But making DVDs has convinced Puri that he can lower the costs of producing amorphous silicon cells again and again. “We’re designing new anti-reflective coatings which then impact the light, we’ve driven the thickness of the glass down, we’ve tried to design a better system of components around the basic panel to take costs out, we’ve innovated a lot on the process recipes, which allows much higher throughput for the facilities,” he said. “It’s a lot of little things that contribute to that road map to a sub $1 a watt price point.”

If the company gets there by 2010, that could help India leapfrog to clean energy the way it bypassed terrestrial telephone networks and went straight to cellular, which would be good news for the rest of the world. Despite the much-heralded nuclear deal with the United States, even 20 years down the road, nuclear energy will supply only a tiny fraction of India’s power needs. “What does that mean for India, or more importantly, what does it mean for the rest of the world? Where will India get its energy from? It will get it from coal,” Puri said. And that means as many as 300 coal-fired power plants spewing a giant brown cloud over Asia.

But if solar gets here first, that could be different. “Maybe instead of 300 coal plants, it will only have to build 150. That might be an acceptable path.”

This article was originally published on

So many reasons to not eat cheeseburgers. Here is a contemporary one.

From:  Deliver us from cheeseburgers

Peter Aldhous, San Francisco bureau chief

My climate guilt is complete. Not only did I expand my personal carbon footprint by flying from California to attend the AAAS meeting, but yesterday I ordered a cheeseburger on room service at my hotel here in Chicago.

Regular readers of New Scientist will already know that agriculture makes a bigger contribution to global warming than the entire transportation sector, and that you can help manage the problem by choosing low-carbon foods.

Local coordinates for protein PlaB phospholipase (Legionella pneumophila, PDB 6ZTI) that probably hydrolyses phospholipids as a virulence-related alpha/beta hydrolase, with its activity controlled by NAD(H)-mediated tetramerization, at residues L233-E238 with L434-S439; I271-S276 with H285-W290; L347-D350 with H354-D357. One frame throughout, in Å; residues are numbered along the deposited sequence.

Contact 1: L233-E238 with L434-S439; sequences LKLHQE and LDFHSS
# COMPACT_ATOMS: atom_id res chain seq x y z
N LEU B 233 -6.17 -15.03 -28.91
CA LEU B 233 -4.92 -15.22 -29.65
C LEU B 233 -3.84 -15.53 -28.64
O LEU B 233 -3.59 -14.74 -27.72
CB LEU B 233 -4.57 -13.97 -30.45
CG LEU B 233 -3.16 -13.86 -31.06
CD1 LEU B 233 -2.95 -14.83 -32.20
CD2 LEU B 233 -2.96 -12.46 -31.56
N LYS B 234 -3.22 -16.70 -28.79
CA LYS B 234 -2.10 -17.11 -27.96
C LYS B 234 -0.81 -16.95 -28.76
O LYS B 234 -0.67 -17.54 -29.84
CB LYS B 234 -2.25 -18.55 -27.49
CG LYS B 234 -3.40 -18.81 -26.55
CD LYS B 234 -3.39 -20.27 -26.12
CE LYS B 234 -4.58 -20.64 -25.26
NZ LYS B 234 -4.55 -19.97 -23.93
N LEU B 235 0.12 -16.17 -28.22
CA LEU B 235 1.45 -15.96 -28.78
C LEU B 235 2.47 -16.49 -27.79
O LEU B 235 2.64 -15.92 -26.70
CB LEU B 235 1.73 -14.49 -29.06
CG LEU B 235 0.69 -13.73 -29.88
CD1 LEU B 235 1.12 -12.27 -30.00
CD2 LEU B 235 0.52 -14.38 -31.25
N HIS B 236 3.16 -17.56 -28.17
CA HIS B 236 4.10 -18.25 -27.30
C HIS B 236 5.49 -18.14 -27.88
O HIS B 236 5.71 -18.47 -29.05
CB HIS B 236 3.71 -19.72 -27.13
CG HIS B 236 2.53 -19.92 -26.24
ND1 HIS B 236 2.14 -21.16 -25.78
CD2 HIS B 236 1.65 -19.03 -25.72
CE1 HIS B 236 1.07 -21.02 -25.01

My guilt trip stems from the fact that cheeseburgers are among the most climate-unfriendly foods imaginable, as multiple speakers reminded me this morning at a AAAS session on “life-cycle assessments” of the total greenhouse gases emitted in putting food on our plates.

The good news is that some organisations are making better choices than me. At this morning’s session, Helene York of the Bon Appetit Management Company described her efforts to bring low-carbon menus to its network of some 400 cafes on college campuses and in corporations across 29 US states.

In April 2007, Bon Appetit adopted a two-year target to reduce the use of high-carbon beef and cheese by 25 per cent. For beef, this target has easily been achieved. But York admits that the cheese target will be missed, because chefs have struggled to find acceptable alternatives. “It will take more time to educate the palates of our customers,” she says.

The complexity of calculating total greenhouse gas emissions for foods was revealed by other speakers at the session. Even for the same end product, total emissions can vary widely depending on how the food was farmed or caught, transported and processed.

For instance, if I order salmon at a Chicago restaurant this evening, I’ll do nearly five times more damage to the climate if it was farmed in Chile and flown in fresh, compared to fish frozen at sea by a seine-net vessel from Alaska. I wouldn’t have thought to ask.

The science of calculating the greenhouse emissions associated with food is still too young to provide answers to many of the questions that York and other innovators are asking. Is canned better than frozen? Should chefs in northern US cities choose produce grown in hothouses, or trucked in from Mexico?

For anyone embarking on a career in research, there seem to be some clear opportunities. In the meantime, if you want a meal that induces less guilt than my cheeseburger, try Bon Appetit’s low-carbon diet calculator.